I’m planning to implement animation in my direct3d11 engine sometime
soon. But I haven’t found any good tutorials on the subject yet.
Where or how can I learn all about animation for game graphics - and
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Bone animation is probably the most common aside from simple
translation. You’d just have to do a search I think.
Maybe a bit off topic, but when I was on other forums site, I discovered
some interesting project - watch a video -
- at some 2:00 and maybe also 7:35 and on.
The thing is, they’re using kinematics to solve the motion. It isn’t
anything new though - you can use inverse kinematics for movement,
ragdolls are quite common for falls, standing up is quite tricky,
because you need to keep balance for the character, for swinging sword,
you can use forward kinematics. It isn’t nothing brand-new, although
they put together kinematics, physics and good parameter fine-tuning and
it looks very good (although I think that hand-made animations look
Anyway doing inverse kinematics for walk & run isn’t that hard and in my
opinion it’s worth it. Combine this with rag-doll physics and let
artists do their awesome work on the rest.
And other note, building mocap system in house isn’t that expensive
today (basically it could work just with kinect and some little
fine-tuning in the end) :) - you probably won’t get accurate animation
like Gollum had in LotR, but for most games it will be enough (note that
always an artist can touch it and add some stuff if needed - like
animating fingers, etc. - to achieve as good animation as Gollum had :D
I definitely want to add physics to my animations some day since I’m
going for physics programmer, but for now, I’m just curious as to how
“normal” animation can be performantly and efficiently be implemented
you can find also online tutoria.
even you only include little physics, a physics ready bone system can be
really good for blending multiple keyframes together (running and
swinging sword at same time) heres a demo of my last animation system…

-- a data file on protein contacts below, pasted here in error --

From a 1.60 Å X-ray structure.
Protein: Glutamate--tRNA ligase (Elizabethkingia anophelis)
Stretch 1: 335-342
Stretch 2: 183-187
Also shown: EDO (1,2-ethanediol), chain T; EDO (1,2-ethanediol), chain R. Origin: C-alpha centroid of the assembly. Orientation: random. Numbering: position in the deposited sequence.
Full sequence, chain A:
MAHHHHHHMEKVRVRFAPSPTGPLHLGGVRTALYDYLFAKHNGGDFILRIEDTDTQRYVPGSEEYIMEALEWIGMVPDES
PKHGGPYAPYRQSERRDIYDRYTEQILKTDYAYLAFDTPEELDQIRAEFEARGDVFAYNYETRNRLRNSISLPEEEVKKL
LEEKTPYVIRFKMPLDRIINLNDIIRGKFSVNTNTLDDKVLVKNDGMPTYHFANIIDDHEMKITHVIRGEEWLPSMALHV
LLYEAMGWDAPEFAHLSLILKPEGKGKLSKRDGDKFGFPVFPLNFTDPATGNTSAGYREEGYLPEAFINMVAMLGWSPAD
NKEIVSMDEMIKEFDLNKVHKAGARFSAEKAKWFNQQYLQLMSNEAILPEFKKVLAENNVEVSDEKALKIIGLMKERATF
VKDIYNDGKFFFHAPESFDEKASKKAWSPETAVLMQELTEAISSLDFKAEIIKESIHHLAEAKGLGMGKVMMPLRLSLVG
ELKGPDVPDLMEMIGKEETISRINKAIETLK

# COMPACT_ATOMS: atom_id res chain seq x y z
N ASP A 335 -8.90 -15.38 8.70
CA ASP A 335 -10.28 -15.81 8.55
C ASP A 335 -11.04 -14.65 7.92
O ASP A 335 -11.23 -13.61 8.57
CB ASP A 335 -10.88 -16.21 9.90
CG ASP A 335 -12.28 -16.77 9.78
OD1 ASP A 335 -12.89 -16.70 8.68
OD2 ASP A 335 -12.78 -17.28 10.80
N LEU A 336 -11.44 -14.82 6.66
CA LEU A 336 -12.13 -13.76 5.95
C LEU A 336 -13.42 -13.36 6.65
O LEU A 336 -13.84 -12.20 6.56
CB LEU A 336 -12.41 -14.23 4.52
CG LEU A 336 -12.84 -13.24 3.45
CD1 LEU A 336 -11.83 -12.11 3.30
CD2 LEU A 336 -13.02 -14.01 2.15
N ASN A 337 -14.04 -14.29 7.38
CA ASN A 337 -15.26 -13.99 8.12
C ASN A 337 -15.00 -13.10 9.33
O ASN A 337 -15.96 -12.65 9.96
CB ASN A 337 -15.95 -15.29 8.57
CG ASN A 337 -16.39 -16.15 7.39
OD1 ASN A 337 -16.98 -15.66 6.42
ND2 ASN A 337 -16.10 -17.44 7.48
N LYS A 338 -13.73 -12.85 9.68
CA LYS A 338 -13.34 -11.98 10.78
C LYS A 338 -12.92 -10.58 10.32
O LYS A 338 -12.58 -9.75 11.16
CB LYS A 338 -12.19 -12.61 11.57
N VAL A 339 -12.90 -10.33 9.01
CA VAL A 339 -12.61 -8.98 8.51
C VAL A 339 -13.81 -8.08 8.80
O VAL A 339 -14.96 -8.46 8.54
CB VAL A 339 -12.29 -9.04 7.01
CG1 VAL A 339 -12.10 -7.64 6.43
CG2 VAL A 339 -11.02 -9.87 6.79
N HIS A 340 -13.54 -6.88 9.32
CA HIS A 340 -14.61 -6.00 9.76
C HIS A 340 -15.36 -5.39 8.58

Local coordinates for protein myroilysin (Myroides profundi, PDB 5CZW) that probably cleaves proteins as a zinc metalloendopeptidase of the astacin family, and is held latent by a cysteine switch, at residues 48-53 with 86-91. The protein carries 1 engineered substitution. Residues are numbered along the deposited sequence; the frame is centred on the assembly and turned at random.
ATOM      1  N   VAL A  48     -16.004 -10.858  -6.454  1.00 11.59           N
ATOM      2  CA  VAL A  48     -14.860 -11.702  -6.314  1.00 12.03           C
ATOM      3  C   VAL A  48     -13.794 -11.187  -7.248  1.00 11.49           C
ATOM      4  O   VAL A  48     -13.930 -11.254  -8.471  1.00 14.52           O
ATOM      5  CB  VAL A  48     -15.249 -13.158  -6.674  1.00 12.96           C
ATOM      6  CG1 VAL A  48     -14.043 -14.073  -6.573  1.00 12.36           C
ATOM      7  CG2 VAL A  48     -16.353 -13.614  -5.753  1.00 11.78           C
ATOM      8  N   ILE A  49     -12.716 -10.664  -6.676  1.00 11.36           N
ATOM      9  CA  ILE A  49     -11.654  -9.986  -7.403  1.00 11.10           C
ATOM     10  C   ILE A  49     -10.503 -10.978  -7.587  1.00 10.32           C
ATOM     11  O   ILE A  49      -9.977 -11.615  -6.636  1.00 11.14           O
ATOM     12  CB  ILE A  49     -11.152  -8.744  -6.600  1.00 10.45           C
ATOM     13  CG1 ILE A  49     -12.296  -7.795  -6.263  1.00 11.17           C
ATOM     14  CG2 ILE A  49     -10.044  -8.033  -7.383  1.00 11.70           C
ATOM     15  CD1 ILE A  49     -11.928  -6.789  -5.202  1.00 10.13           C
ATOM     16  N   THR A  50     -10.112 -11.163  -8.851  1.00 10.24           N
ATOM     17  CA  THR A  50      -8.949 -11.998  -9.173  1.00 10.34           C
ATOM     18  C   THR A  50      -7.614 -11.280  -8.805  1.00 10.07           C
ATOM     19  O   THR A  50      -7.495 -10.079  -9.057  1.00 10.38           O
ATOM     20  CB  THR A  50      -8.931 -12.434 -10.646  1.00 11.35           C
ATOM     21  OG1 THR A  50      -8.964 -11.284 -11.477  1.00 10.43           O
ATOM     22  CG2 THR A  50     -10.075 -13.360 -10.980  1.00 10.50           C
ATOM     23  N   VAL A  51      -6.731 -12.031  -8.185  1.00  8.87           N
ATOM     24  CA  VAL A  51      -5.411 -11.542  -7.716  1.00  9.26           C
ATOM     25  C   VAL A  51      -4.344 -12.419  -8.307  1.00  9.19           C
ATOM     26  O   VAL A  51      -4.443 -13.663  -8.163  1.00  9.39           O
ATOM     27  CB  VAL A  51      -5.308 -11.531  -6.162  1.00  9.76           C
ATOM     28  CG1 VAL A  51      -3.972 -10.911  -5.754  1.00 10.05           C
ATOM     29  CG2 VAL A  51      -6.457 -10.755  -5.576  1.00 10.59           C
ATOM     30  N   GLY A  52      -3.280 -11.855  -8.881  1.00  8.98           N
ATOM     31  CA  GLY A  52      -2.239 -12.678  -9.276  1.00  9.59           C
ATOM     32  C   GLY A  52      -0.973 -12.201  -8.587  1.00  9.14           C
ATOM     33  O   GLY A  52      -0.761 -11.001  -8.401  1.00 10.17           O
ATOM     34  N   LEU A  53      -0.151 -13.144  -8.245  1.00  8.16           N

took about 3 days to finish, so be prepared to put a bit of effort into
it, but i got okish (albiet with a few issues) results. :)
theres definitely an art to hand making key frames, youve got to get
the “weight” of the character into them.
How I do it?
Its a fairly sound system, and totally home grown, just takes a bit of
The main action is -> translate to bone axis, rotate, translate from
bone axis. each bone has a basis of rotation, the model goes where the
sticks point. you multiply the translations and rotation to a single
matrix you pass to the shader.
All the bone parts work independant from a heirarchy, I know theres
heirarchical methods but i just sorta “glue the bits to a stick man” so
they all orientate independantly fine, with no heirarchical matrix
theres a matrix sent to the skinning shader per bone, and each point has
an id to what bone it is, computationally its just an extra matrix
multiply per vertex. this method is great cause if you want to add the
advanced physics or ANN’s its ready to go as is.
A human or an animal is a hard thing to animate, doing cars, ships and
airplanes is heaps easier (they dont need a rigging skeleton), I just go
that route alot of the time.
Good start, but needs some constraints so he doesn’t turn his arm too
far or awkwardly.
yeh, totally natural animation like assassins creed is an advanced
thing, i guess my animator was a bit clunky, but it prooves a point,